What do cleantech 1.0 and the current oil and gas landscape have in common? At first glance, it might seem like nothing.

Both suffer from what Nassim Nicholas Taleb calls “platonicity” — or more simply — focusing on the map instead of the terrain.

There are important qualities of the map we must keep in mind:

  • Maps represent a single point in time, just like data, and therefore by definition represent something that no longer exists
  • People draw maps and lead us to the conclusions they want us to have
  • Human nature is to consume them as truth without doing the work ourselves

In cleantech 1.0, we knew what was possible with innovation, but mistakenly tied it to the map of technologies like semiconductors without understanding the externalities of the energy industry.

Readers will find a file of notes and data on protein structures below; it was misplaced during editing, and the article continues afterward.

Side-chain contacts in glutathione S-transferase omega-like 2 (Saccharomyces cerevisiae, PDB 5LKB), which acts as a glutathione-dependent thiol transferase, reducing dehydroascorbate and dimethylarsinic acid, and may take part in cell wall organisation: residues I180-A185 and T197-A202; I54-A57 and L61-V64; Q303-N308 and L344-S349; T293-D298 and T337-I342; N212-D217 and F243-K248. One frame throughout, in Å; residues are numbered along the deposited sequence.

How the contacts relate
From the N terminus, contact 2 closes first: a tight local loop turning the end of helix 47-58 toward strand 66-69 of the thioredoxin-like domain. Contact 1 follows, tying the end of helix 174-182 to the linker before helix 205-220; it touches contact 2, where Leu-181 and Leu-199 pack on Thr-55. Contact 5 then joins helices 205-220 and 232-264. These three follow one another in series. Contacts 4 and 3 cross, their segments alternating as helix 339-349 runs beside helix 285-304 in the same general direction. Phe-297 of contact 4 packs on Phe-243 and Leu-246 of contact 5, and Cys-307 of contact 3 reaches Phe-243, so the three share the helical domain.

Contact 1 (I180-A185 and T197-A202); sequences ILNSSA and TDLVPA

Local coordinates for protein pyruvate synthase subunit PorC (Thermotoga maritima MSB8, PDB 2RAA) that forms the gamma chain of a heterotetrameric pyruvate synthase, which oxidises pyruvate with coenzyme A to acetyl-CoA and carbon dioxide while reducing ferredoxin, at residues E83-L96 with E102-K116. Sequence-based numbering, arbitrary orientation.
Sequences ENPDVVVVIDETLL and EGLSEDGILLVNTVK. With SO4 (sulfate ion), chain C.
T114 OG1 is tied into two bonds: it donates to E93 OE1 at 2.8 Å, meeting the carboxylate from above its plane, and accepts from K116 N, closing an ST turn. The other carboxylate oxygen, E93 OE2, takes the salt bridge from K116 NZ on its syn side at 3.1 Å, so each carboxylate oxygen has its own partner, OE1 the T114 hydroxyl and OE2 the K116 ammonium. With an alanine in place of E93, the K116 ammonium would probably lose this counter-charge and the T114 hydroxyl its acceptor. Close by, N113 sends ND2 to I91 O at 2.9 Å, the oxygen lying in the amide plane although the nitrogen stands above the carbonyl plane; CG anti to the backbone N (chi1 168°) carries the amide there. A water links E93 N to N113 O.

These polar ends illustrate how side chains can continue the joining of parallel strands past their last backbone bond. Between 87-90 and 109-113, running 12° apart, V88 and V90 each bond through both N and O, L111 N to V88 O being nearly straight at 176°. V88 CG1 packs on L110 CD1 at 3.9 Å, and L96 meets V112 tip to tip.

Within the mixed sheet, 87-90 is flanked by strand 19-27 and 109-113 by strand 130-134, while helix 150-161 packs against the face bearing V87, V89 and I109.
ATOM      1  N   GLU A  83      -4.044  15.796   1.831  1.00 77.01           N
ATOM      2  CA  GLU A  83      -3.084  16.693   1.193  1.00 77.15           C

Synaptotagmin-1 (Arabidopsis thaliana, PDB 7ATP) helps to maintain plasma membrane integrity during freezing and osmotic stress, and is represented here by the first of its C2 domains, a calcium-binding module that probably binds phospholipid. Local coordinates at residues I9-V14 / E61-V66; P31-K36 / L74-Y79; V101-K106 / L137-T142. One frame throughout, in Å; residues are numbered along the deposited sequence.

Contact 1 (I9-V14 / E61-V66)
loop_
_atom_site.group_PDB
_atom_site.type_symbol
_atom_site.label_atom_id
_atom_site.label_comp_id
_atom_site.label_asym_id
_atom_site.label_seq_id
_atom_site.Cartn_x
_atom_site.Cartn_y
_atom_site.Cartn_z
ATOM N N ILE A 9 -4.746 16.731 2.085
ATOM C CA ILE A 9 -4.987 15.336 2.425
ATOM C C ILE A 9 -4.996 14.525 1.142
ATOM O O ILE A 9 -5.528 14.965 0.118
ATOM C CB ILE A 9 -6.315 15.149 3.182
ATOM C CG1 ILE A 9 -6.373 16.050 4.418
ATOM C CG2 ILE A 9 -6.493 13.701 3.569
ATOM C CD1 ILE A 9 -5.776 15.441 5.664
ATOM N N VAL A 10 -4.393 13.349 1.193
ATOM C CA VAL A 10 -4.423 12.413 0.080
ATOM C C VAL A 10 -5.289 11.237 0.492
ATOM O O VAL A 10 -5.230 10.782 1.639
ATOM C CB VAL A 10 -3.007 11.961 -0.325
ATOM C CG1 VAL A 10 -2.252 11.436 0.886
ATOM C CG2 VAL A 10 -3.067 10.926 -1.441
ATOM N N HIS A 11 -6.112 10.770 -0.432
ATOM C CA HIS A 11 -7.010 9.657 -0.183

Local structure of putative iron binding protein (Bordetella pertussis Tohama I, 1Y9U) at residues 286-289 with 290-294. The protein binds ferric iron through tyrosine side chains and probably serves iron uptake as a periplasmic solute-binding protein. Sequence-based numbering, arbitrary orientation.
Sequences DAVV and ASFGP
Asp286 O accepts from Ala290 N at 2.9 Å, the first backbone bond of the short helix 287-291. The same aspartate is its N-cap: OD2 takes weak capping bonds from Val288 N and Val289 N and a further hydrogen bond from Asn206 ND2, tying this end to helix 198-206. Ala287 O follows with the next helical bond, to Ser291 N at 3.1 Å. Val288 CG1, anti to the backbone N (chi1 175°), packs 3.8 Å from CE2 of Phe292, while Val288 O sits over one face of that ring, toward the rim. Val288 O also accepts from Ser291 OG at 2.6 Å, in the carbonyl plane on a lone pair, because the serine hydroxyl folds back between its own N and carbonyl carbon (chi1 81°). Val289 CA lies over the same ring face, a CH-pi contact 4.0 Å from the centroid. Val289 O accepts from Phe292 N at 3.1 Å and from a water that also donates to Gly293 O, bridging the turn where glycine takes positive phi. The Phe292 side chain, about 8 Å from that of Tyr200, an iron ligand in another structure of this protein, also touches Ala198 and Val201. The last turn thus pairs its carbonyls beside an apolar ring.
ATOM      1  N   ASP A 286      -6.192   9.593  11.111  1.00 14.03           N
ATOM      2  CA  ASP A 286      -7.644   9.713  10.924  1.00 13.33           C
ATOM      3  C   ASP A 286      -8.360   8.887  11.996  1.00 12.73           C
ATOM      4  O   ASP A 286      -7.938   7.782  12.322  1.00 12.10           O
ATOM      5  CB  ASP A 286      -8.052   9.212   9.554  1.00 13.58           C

Now, the oil and gas industry is making the same mistake. Once again, a sector reaches for the familiar map it knows by saying “we’ve been here before” and pointing to data skewed by the past. In this case, that is the high price of adopting renewables early.

As we our knowledge grows, and we become more intelligent, the better we are at constructing maps that make sense to us. We neglect the unmapped and become overconfident in our own knowledge.

This phenomenon has no ideological or sectorial boundary, we’re all vulnerable to it and we never notice until it’s too late.